I got three of these massive butternut squash this year. I have one more in the field still, but it's fairly small and still weeks from harvest Usually, massive produce lacks flavor, but these are supposedly delicious.

Italian Butternut with Nico
Butternut Rogosa Violina Gioia Squash
100 days. An Italian Butternut-type squash, these have a violin shape and wrinkled tan skin. The flesh is deep orange and sweet, perfect for desserts, roasting, stuffing and baking. WONDERFUL! Full Sun Sprouts in 5-10 Days Ideal Temperature: 70-95 Degrees F Seed Depth: 1/2-1 inch Plant Spacin…

Effective Altruism is Moral Mathematics

I've instinctively recoiled against the Effective Altruism movement, but I never looked into it much so never tried to figure out why I recoiled. I think this piece explains the problem with EA and why I recoil: It's an endeavor that denies the Tao. It's an effort to establish morality by reference to the right two-thirds of The Reality Spectrum, wholly cut off from the left third (the region of the Tao). It is the "mathematicism" of Descartes that Gilson explained in The Unity of Philosophical Experience. It is a wholly left hemisphere effort as described by Iain McGilchrist in The Master and His Emissary. It's no wonder that billionaires, especially of the Silicon Valley stripe, have flocked to it. As a group, they are intensely stilted, crowding their existence into the right two-thirds of reality and into the left hemisphere.

That, anyway, is my take at this point. I'm clearly no expert, but Professor Setiya is. I suspect he's a guy worth listening to, so I will.

The New Moral Mathematics
By Kieran Setiya at the Boston Review
Kieran Setiya on Midlife - Econlib
John Stuart Mill’s midlife crisis came at 20 when he realized that if he got what he desired he still wouldn’t be happy. Art and poetry (and maybe love) saved the day for him. In this week’s episode, philosopher Kieran Setiya of MIT talks about his book Midlife with EconTalk host Russ Roberts. Setiy…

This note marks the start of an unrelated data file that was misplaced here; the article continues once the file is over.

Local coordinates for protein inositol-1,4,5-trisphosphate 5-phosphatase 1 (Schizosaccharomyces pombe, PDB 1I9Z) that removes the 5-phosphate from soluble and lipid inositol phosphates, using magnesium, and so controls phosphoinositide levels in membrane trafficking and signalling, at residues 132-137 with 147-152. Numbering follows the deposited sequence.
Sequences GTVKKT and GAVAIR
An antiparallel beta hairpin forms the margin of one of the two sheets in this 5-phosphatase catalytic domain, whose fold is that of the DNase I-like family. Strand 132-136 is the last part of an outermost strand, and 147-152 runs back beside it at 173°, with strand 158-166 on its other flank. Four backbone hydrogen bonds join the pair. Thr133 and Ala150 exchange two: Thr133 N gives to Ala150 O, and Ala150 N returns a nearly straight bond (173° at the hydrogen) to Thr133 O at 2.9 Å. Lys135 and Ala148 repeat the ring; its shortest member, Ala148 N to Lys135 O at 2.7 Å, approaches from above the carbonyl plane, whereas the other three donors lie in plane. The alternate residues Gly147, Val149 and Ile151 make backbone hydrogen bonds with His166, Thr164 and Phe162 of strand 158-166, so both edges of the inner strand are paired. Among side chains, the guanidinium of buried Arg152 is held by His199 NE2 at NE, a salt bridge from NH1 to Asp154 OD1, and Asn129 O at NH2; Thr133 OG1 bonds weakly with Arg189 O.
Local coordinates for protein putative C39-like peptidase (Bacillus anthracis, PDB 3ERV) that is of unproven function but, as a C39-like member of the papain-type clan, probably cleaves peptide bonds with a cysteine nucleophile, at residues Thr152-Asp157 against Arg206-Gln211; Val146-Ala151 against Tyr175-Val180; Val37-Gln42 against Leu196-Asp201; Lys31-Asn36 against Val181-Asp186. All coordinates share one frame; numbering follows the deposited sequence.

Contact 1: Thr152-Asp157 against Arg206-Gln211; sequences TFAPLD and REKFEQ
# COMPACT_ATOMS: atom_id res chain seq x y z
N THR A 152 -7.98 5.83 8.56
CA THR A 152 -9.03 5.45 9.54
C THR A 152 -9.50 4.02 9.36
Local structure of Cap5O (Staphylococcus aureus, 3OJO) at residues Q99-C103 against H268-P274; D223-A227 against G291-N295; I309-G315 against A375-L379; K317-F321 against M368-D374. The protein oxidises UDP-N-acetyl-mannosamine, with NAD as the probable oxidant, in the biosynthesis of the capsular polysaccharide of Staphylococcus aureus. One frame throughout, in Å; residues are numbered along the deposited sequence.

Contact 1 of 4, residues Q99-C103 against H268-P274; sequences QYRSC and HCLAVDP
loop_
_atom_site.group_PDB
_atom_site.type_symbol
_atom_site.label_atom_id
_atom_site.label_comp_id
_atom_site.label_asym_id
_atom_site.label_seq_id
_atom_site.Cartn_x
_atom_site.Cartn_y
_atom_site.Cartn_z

September 24, 2022

Seen at Reddit

We need to send President Obama over there to say, "You didn't build that."

The Most Mesmerizing Ceiling - Hagia Sophia, Istanbul - Turkiye from pics

Two especially good pieces at this week.

Remove Hate from Your Heart . . . And Who Is Andrew Tate
Two good pieces from this past week

September 23, 2022


Drink Gin, Help Pollinators

"Bee’s Knees Week has grown into the largest sustainability initiative in the spirits industry, bringing together a passionate community of environmental stewards and cocktail enthusiasts. . . Together, we can drink the best and save the bees!" Link.

I surfed the website for about five minutes, but I can't figure out what it's all about. The best I can figure is, Bee's Knees Week is a promo for Bar Hill, which makes gin and vodka from honey. The more Bar Hill you drink, the more honey they need, so the more bees they keep.  

Conflation of the sanctimonious and commerce, but hey, we need more bees, so I hope they do well.

September 22, 2022

Happy Hobbit Day

I didn't even know there was such a thing but this flier hangs at Hillsdale College.

Hobbit Day at Hillsdale College

According to the Google Machine, Bilbo and Frodo were both born on September 22nd. But I also read that this is the 85th Hobbit Day, so I was confused, until I realized that 2022 is 85 years from 1937: the year The Hobbit was published.

September 21, 2022

Maniacal Observations from GKC

(With an assist from Iain McGilchrist)

Six Maniacal Observations from G.K. Chesterton
They’ll help make sure you don’t think like a maniac

September 20, 2022

Chicago in Trouble

I've always considered myself a Detroit guy instead of a Chicago one, even though I've always lived closer to Chicago (except for the five years I lived in Detroit). Detroit has always been the ugly cousin to Chicago, but I think Detroit might have a brighter future. Did anyone notice Detroit didn't riot with BLM? Anyone else notice that its crime rate isn't skyrocketing? I don't know why, but I suspect it's because Detroit has long looked down the barrel of the urban abyss and knows it's nothing to toy with. It's a lesson that other urban areas like Chicago are just beginning to understand.

Chicago’s Headwinds
Interview with William Voegeli at City Journal

September 19, 2022

Weekly Column

Keep Sweet and Have Sex
Like those renegade Mormons, we all put things on the shelf when they don’t fit into our system.

Audio Version


September 18, 2022

Steinbeck's Travels with Charley